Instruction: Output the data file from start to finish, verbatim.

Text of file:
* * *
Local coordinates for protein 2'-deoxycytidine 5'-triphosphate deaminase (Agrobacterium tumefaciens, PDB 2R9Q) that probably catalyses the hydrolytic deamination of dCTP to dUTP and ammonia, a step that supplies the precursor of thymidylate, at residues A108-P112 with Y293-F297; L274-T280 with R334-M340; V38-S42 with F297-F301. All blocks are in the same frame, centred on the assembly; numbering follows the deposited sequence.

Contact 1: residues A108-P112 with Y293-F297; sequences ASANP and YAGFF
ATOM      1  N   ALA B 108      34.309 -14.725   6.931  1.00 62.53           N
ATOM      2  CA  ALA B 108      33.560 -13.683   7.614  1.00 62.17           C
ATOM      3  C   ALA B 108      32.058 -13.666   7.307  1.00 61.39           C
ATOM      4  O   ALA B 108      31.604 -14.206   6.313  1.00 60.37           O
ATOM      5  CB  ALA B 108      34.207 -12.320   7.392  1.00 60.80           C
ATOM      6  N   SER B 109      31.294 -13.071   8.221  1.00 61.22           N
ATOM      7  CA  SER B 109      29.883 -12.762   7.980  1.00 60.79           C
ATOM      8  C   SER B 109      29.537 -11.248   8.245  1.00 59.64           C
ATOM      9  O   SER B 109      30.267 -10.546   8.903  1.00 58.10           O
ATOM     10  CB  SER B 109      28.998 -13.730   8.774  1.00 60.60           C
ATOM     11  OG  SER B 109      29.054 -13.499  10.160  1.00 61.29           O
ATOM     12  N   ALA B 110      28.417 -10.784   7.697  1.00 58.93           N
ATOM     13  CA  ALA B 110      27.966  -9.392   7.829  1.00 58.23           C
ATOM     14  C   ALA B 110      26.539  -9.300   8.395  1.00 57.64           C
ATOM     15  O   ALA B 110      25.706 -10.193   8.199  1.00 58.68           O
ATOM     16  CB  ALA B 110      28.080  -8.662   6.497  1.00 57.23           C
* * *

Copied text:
Local coordinates for protein 2'-deoxycytidine 5'-triphosphate deaminase (Agrobacterium tumefaciens, PDB 2R9Q) that probably catalyses the hydrolytic deamination of dCTP to dUTP and ammonia, a step that supplies the precursor of thymidylate, at residues A108-P112 with Y293-F297; L274-T280 with R334-M340; V38-S42 with F297-F301. All blocks are in the same frame, centred on the assembly; numbering follows the deposited sequence.

Contact 1: residues A108-P112 with Y293-F297; sequences ASANP and YAGFF
ATOM      1  N   ALA B 108      34.309 -14.725   6.931  1.00 62.53           N
ATOM      2  CA  ALA B 108      33.560 -13.683   7.614  1.00 62.17           C
ATOM      3  C   ALA B 108      32.058 -13.666   7.307  1.00 61.39           C
ATOM      4  O   ALA B 108      31.604 -14.206   6.313  1.00 60.37           O
ATOM      5  CB  ALA B 108      34.207 -12.320   7.392  1.00 60.80           C
ATOM      6  N   SER B 109      31.294 -13.071   8.221  1.00 61.22           N
ATOM      7  CA  SER B 109      29.883 -12.762   7.980  1.00 60.79           C
ATOM      8  C   SER B 109      29.537 -11.248   8.245  1.00 59.64           C
ATOM      9  O   SER B 109      30.267 -10.546   8.903  1.00 58.10           O
ATOM     10  CB  SER B 109      28.998 -13.730   8.774  1.00 60.60           C
ATOM     11  OG  SER B 109      29.054 -13.499  10.160  1.00 61.29           O
ATOM     12  N   ALA B 110      28.417 -10.784   7.697  1.00 58.93           N
ATOM     13  CA  ALA B 110      27.966  -9.392   7.829  1.00 58.23           C
ATOM     14  C   ALA B 110      26.539  -9.300   8.395  1.00 57.64           C
ATOM     15  O   ALA B 110      25.706 -10.193   8.199  1.00 58.68           O
ATOM     16  CB  ALA B 110      28.080  -8.662   6.497  1.00 57.23           C